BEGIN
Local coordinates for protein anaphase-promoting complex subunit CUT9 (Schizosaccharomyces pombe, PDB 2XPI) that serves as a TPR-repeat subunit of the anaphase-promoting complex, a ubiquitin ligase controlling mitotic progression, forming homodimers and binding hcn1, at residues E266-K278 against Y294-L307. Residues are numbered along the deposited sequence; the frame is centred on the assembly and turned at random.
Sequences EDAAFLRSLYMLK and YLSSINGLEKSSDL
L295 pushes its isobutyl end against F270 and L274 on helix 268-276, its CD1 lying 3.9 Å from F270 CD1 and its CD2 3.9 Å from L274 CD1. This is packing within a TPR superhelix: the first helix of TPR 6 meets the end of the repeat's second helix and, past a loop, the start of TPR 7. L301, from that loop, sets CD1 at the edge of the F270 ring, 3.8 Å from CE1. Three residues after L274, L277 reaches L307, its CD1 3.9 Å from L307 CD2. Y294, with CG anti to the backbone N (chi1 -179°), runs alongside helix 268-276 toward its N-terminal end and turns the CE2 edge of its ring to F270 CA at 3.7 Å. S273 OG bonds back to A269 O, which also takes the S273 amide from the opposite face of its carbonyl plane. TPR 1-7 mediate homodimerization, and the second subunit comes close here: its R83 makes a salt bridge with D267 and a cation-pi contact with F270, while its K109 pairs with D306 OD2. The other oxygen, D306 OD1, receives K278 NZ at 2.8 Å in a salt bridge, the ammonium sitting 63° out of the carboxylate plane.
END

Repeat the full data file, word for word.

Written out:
Local coordinates for protein anaphase-promoting complex subunit CUT9 (Schizosaccharomyces pombe, PDB 2XPI) that serves as a TPR-repeat subunit of the anaphase-promoting complex, a ubiquitin ligase controlling mitotic progression, forming homodimers and binding hcn1, at residues E266-K278 against Y294-L307. Residues are numbered along the deposited sequence; the frame is centred on the assembly and turned at random.
Sequences EDAAFLRSLYMLK and YLSSINGLEKSSDL
L295 pushes its isobutyl end against F270 and L274 on helix 268-276, its CD1 lying 3.9 Å from F270 CD1 and its CD2 3.9 Å from L274 CD1. This is packing within a TPR superhelix: the first helix of TPR 6 meets the end of the repeat's second helix and, past a loop, the start of TPR 7. L301, from that loop, sets CD1 at the edge of the F270 ring, 3.8 Å from CE1. Three residues after L274, L277 reaches L307, its CD1 3.9 Å from L307 CD2. Y294, with CG anti to the backbone N (chi1 -179°), runs alongside helix 268-276 toward its N-terminal end and turns the CE2 edge of its ring to F270 CA at 3.7 Å. S273 OG bonds back to A269 O, which also takes the S273 amide from the opposite face of its carbonyl plane. TPR 1-7 mediate homodimerization, and the second subunit comes close here: its R83 makes a salt bridge with D267 and a cation-pi contact with F270, while its K109 pairs with D306 OD2. The other oxygen, D306 OD1, receives K278 NZ at 2.8 Å in a salt bridge, the ammonium sitting 63° out of the carboxylate plane.